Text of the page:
The technology industry has long been criticised for its lack of diversity but, unlike many industries, its resolutely ‘white young male’ image continues to persist, even as other industries evolve and embrace greater diversity for broader competitive benefits.
So what is the problem that causes the tech industry to keep diverse talent at an arm’s length? And does the situation look set to change any time soon? We take a closer look.
The great tech drive
Lockdown has certainly taught us that we need technology more than ever. Instead of visiting the shops, we’re now ordering online. Instead of going to restaurants, we’re ordering deliveries online. GP appointments are now delivered via video and work meetings have migrated to Zoom. Retailers have built new e-commerce apps and websites, salespeople have got to grips with remote sales, pub owners have used platforms to sell drink for delivery or collection and managers have learned to use a full gamut of tools to track their teams’ performance.
It’s certainly been interesting to see how the pre-pandemic shift towards technological services has now been accelerated, and the continuing situations with local lockdowns makes it look as though digital adoption will continue to be a priority for all businesses.
With tens, if not hundreds of thousands of people now facing redundancy now that furlough has ended, people will be assessing their skillsets and asking what they should focus on next to be employable for their next job, and into the future.
Key employment areas
Certain digital skills are already hotly in-demand – machine learning, AI, digital marketing and data proficiency, for example. These specialisms are already reshaping the workplace and will only continue to do so.
The UK is already behind the digital curve, with Microsoft finding that only half of employees are currently utilising AI tools to work in a smarter, faster way, compared with nearly 70% of employees across the globe. Organisations are keen to help their workers to learn the necessary skills but there is a gap between demand and skills delivery.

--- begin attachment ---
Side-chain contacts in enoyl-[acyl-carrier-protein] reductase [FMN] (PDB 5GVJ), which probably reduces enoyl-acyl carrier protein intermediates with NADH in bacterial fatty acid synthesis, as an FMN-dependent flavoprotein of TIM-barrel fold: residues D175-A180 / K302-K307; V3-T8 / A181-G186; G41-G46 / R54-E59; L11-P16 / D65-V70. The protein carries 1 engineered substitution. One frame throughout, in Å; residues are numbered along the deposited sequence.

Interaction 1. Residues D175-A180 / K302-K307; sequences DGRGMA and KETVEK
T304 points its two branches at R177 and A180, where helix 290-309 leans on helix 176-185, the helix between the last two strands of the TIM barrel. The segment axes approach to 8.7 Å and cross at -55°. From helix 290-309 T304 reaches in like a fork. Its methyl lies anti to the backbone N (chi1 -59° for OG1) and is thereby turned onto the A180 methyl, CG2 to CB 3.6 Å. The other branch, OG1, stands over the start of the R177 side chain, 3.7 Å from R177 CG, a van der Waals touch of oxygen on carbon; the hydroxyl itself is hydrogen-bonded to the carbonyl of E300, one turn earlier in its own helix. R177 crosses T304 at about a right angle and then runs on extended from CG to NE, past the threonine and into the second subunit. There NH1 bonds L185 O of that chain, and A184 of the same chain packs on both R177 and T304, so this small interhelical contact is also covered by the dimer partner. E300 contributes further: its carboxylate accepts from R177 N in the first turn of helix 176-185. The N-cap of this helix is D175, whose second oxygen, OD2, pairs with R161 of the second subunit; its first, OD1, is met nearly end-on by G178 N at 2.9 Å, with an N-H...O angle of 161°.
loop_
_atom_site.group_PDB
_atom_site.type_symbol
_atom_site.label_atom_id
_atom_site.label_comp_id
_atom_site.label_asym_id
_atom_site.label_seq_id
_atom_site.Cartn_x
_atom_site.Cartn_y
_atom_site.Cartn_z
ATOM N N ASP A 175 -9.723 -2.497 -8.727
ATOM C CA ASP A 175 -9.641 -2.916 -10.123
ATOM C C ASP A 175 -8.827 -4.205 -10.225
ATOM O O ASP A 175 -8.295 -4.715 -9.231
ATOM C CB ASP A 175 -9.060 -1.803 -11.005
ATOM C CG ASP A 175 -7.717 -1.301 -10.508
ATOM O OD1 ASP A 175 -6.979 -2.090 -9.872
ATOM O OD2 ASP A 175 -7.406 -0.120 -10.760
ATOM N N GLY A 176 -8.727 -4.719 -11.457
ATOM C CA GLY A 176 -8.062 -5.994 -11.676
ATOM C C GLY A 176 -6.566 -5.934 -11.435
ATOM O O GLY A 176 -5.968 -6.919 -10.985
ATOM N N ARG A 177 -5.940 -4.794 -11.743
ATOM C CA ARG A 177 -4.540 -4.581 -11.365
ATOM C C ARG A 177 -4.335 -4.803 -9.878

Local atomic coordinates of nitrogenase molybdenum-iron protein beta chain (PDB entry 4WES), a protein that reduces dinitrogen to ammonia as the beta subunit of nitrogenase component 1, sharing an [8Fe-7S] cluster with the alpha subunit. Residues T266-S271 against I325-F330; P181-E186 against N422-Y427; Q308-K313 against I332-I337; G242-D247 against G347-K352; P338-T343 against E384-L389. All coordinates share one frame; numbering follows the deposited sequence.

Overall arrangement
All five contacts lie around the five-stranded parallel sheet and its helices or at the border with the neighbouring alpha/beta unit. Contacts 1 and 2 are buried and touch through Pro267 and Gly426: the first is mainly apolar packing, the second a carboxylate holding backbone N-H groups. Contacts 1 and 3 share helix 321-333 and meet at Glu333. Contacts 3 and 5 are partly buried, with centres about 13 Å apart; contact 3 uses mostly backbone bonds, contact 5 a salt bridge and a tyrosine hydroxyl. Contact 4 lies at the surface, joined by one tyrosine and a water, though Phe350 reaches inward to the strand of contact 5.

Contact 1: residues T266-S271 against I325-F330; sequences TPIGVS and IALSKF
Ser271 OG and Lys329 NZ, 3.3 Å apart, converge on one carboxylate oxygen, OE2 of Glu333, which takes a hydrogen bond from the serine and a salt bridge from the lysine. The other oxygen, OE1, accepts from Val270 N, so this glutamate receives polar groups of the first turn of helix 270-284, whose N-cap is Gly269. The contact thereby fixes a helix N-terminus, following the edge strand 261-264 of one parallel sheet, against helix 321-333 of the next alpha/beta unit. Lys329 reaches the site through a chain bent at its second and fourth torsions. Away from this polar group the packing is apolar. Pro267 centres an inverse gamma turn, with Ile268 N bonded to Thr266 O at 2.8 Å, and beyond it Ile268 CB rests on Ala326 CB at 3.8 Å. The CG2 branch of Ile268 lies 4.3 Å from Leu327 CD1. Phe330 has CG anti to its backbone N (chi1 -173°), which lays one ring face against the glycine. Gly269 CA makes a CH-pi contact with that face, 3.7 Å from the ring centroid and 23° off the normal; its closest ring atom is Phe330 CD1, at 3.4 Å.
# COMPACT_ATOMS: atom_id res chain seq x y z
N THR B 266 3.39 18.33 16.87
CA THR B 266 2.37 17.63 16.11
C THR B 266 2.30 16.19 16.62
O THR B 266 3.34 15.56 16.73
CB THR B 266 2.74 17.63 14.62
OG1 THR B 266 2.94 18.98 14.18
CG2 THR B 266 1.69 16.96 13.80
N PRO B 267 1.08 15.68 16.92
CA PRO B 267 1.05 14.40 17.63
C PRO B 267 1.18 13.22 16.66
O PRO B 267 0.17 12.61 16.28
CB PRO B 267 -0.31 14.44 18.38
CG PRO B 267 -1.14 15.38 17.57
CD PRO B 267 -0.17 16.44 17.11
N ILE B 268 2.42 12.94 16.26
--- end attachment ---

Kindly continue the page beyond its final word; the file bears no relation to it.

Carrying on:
For example, deep learning for complex decision-making and customer predication, and AI, is already hotly in demand, but just a third of employees feel that their employees are solidly preparing them for the skills required in the future.
Without the necessary investment, a lack of skills will certainly mean that the UK will struggle to overcome is productivity crisis, or to compete with global businesses across the world. The situation may become even more severe post-Brexit and post-lockdown, as skilled workers return home.
Looking at the diversity gap
But diversity is also a key issue. Minorities and women are significantly under-represented. In Britain’s tech centre, just 5% of senior positions are held by women and just 4% of tech workers are from BAME groups. The simple fact is that many tech sector firms aren’t prioritising diversity. Recruitment may be improving on the diversity front, but when hiring is done quickly to fill a quota little progression exists and they quickly leave.
Equally, there is a diversity gap in tech solutions themselves. We’ve all heard about health tracking kits that ignored women’s menstrual cycles or digital soap dispensers that only recognised white skin.
And yet McKinsey found that firms with a high degree of cultural and ethnic diversity enjoyed a 33% performance boost against their competitors. So, the pressure is now on for digital firms to really step up and to use the post-pandemic cultural, social and economic shift to genuinely embrace diversity. After all, they have everything to play for – both in terms of better serving customers and creating richer, more competitive and more successful businesses that can compete on a global scale.
London/ WFH , To £45k + Benefits.
Central London (WFH), To £60k DOE
London/ WFH , To £90K + Benefits.
London/ WFH, £60k + Benefits.
London/ WFH, to £90k
WFH/ London office. , to £80k